GeForce Experience & The Test

Before jumping into our test results, there’s one last thing we wanted to touch upon quickly. Along with announcing the GTX 690 at the NVIDIA Gaming Festival 2012, NVIDIA also used the occasion to announce a new software utility called GeForce Experience.

For some time now NVIDIA has offered a feature they call Optimal Playable Settings through GeForce.com, which are a series of game setting configurations that NVIDIA has tested and is recommending for various GeForce video cards. It’s a genuinely useful service, but it’s also not well known and only covers desktop GPUs.

With GeForce Experience NVIDIA is going to be taking that concept one step further and offering an application that interfaces with both the game and the successor to NVIDIA’s OPS service. The key difference being that rather than having the settings on a website and requiring the user to punch in those settings by hand, GeForce Experience can fetch those settings from NVIDIA and make the settings changes on its own. This would make the process much more accessible, as not only do users not need to know anything about how to access their settings or what they do, but the moment NVIDIA includes this with their drivers it will be far more widespread than OPS ever was.

The other change is that NVIDIA is going to be moving away from manual testing in favor of automated testing. OPS are generated by hand, whereas GeForce Experience settings are going to be based on automated testing, allowing NVIDIA to cover a wider range of games and video cards, most importantly by including mobile video cards. NVIDIA already has GPU farms for driver regression testing, so this is a logical extension of that concept to use those farms to generate and test game settings.

GeForce Experience will be launching in beta form on June 6th.

The Test

The press drivers for the GTX 690 are 301.33, though it sounds like NVIDIA will actually launch with a slightly newer version today. As the GTX 690 is launching so soon after the GTX 680 these drivers are virtually identical to the GTX 680 launch drivers. Meanwhile for the GeForce 500 series we’re using 301.24, and for the AMD Radeon cards Catalyst 12.4

We’d also like to give a shout-out to Asus, who sent us one of their wonderful PA246Q 24” P-IPS monitors to allow us to complete our monitor set for multi-monitor testing. From here on we’ll be able to offer multi-monitor results for our high-end cards, and a number of cards have already had that data added in Bench.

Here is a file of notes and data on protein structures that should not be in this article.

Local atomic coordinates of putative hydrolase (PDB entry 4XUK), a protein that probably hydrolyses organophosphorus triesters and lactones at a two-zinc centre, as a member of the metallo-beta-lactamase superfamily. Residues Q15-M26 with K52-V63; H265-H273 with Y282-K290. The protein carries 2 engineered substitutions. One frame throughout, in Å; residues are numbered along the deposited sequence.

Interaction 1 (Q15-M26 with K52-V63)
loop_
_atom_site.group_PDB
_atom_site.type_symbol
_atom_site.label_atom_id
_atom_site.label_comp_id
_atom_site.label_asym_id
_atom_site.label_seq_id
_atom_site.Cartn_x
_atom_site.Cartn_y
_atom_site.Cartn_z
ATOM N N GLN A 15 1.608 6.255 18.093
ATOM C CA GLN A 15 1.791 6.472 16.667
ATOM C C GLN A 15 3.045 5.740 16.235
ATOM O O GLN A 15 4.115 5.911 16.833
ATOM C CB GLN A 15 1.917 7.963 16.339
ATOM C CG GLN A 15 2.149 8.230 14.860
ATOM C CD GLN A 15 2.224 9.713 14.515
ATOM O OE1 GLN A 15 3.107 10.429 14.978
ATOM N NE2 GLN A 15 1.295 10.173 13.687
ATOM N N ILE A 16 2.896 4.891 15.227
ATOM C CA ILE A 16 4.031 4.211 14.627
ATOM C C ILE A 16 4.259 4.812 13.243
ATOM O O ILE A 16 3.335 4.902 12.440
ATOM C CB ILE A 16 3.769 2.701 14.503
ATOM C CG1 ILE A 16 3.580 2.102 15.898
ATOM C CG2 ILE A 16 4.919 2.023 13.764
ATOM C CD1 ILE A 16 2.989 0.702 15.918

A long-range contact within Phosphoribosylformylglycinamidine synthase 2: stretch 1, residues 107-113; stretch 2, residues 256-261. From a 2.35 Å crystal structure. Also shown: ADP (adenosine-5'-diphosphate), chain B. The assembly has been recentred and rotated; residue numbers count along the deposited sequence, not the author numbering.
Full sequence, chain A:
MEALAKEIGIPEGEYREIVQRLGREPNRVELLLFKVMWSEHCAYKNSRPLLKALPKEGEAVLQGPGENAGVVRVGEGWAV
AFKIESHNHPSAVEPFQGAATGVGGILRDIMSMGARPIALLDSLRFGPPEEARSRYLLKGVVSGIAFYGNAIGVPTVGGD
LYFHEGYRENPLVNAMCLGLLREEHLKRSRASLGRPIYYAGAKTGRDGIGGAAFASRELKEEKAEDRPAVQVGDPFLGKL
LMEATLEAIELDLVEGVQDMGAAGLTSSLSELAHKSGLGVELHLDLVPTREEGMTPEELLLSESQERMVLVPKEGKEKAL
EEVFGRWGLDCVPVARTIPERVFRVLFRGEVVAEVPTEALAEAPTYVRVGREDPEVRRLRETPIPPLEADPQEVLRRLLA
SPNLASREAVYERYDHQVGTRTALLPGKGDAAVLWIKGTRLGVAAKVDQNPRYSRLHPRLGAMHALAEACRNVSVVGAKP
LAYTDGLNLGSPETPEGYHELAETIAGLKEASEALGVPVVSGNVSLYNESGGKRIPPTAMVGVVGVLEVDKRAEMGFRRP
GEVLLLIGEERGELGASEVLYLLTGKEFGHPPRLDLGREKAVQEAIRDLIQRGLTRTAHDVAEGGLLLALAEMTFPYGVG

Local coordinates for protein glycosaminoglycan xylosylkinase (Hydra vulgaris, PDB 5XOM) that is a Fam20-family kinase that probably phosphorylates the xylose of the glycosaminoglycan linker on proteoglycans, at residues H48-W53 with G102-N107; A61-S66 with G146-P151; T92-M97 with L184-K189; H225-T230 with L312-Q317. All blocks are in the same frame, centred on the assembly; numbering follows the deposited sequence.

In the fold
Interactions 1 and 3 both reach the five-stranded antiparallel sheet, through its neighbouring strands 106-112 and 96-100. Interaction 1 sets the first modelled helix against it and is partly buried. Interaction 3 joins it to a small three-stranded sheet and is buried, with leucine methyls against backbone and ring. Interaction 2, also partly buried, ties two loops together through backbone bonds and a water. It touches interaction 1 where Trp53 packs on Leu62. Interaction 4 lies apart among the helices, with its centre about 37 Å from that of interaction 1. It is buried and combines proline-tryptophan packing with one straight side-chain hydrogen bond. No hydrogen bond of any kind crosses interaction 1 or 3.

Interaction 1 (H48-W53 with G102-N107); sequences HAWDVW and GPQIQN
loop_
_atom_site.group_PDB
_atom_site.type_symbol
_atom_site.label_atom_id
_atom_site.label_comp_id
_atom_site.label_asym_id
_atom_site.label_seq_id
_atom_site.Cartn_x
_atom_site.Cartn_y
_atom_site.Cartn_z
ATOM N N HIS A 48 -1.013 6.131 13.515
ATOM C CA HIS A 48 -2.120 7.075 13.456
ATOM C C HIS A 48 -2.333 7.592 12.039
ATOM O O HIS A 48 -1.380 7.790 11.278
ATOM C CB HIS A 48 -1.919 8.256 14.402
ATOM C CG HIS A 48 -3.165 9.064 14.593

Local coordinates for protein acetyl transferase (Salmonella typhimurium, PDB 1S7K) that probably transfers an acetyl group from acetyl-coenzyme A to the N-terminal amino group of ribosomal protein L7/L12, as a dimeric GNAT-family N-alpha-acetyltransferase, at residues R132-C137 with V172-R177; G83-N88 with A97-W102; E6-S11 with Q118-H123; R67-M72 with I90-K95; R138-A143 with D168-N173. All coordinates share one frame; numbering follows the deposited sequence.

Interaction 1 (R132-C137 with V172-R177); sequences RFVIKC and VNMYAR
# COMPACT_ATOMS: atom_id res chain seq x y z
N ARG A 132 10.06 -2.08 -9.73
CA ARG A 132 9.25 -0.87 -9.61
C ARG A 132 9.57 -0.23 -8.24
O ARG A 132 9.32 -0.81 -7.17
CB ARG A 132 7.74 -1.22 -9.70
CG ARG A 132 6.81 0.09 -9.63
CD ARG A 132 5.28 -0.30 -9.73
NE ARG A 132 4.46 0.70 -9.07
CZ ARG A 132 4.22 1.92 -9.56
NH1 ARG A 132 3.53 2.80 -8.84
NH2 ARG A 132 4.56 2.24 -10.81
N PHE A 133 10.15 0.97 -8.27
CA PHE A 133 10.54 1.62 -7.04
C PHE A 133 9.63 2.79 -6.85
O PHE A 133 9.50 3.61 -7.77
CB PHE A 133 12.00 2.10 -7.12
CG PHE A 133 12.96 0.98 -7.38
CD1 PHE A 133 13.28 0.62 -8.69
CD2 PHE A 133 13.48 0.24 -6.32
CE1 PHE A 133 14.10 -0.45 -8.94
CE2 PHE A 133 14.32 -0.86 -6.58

Next, based on an informal poll on our forums we’re going to be continuing our existing SLI/CF testing methodology. All of our test results will be with both cards directly next to each other as opposed to spaced apart in order to test the worst case scenario. Users with such a configuration are a minority based on our data, but there are still enough of them that we believe it should be covered.

Finally, we’d like to note that since we don’t have a matching pair of 7970 reference cards, we’re using our one reference card along with XFX’s R7970 BEDD. For gaming performance, power consumption, and temperatures this doesn’t have a material impact, but it means we don’t have meaningful noise performance for the 7970.

CPU: Intel Core i7-3960X @ 4.3GHz
Motherboard: EVGA X79 SLI
Chipset Drivers: Intel 9.​2.​3.​1022
Power Supply: Antec True Power Quattro 1200
Hard Disk: Samsung 470 (256GB)
Memory: G.Skill Ripjaws DDR3-1867 4 x 4GB (8-10-9-26)
Case: Thermaltake Spedo Advance
Monitor: Samsung 305T
Asus PA246Q
Video Cards: AMD Radeon HD 7970
AMD Radeon HD 6990
AMD Radeon HD 6970
AMD Radeon HD 5970
NVIDIA GeForce GTX 690
NVIDIA GeForce GTX 680
NVIDIA GeForce GTX 590
NVIDIA GeForce GTX 580
Video Drivers: NVIDIA ForceWare 301.24
NVIDIA ForceWare 301.33
AMD Catalyst 12.4
OS: Windows 7 Ultimate 64-bit

 

Overclocking Crysis: Warhead
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  • james.jwb - Thursday, May 03, 2012 - link

    You are correct, I don't own one... I own three in triple screen. Dell U2412m's.

    I really am at a loss as to what you are on about. It is well known that 16:10 is preferred amongst enthusiasts and professionals for a few reasons. If you want 16:9, fine, go for it, but don't act like it's weird that AT are benching with 16:10 just because you went with cheap ass 16:9 screens.
    Reply
  • CeriseCogburn - Friday, May 04, 2012 - link

    Yes of course you are at a loss, you don't understand a word so why reply ?
    You're all at a loss.
    ROFL
    Reply